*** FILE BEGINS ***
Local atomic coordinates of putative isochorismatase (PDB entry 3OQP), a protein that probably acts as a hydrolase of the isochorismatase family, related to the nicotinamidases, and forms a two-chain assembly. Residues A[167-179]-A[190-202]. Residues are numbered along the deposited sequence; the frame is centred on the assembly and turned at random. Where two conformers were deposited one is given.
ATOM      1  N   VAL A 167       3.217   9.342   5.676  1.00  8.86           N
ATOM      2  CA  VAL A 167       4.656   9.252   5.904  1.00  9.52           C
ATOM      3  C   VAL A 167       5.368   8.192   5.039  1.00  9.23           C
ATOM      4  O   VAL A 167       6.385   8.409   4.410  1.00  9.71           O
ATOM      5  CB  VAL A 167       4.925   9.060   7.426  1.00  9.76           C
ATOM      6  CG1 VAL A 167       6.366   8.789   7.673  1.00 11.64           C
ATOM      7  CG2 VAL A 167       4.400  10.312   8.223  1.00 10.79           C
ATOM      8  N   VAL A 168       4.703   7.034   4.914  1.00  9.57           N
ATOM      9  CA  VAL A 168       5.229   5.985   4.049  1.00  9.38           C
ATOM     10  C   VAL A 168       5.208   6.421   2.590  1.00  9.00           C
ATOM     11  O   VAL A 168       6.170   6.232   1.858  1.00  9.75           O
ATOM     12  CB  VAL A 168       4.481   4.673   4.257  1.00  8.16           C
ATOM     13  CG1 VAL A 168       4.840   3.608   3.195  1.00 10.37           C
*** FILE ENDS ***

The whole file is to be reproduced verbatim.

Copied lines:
Local atomic coordinates of putative isochorismatase (PDB entry 3OQP), a protein that probably acts as a hydrolase of the isochorismatase family, related to the nicotinamidases, and forms a two-chain assembly. Residues A[167-179]-A[190-202]. Residues are numbered along the deposited sequence; the frame is centred on the assembly and turned at random. Where two conformers were deposited one is given.
ATOM      1  N   VAL A 167       3.217   9.342   5.676  1.00  8.86           N
ATOM      2  CA  VAL A 167       4.656   9.252   5.904  1.00  9.52           C
ATOM      3  C   VAL A 167       5.368   8.192   5.039  1.00  9.23           C
ATOM      4  O   VAL A 167       6.385   8.409   4.410  1.00  9.71           O
ATOM      5  CB  VAL A 167       4.925   9.060   7.426  1.00  9.76           C
ATOM      6  CG1 VAL A 167       6.366   8.789   7.673  1.00 11.64           C
ATOM      7  CG2 VAL A 167       4.400  10.312   8.223  1.00 10.79           C
ATOM      8  N   VAL A 168       4.703   7.034   4.914  1.00  9.57           N
ATOM      9  CA  VAL A 168       5.229   5.985   4.049  1.00  9.38           C
ATOM     10  C   VAL A 168       5.208   6.421   2.590  1.00  9.00           C
ATOM     11  O   VAL A 168       6.170   6.232   1.858  1.00  9.75           O
ATOM     12  CB  VAL A 168       4.481   4.673   4.257  1.00  8.16           C
ATOM     13  CG1 VAL A 168       4.840   3.608   3.195  1.00 10.37           C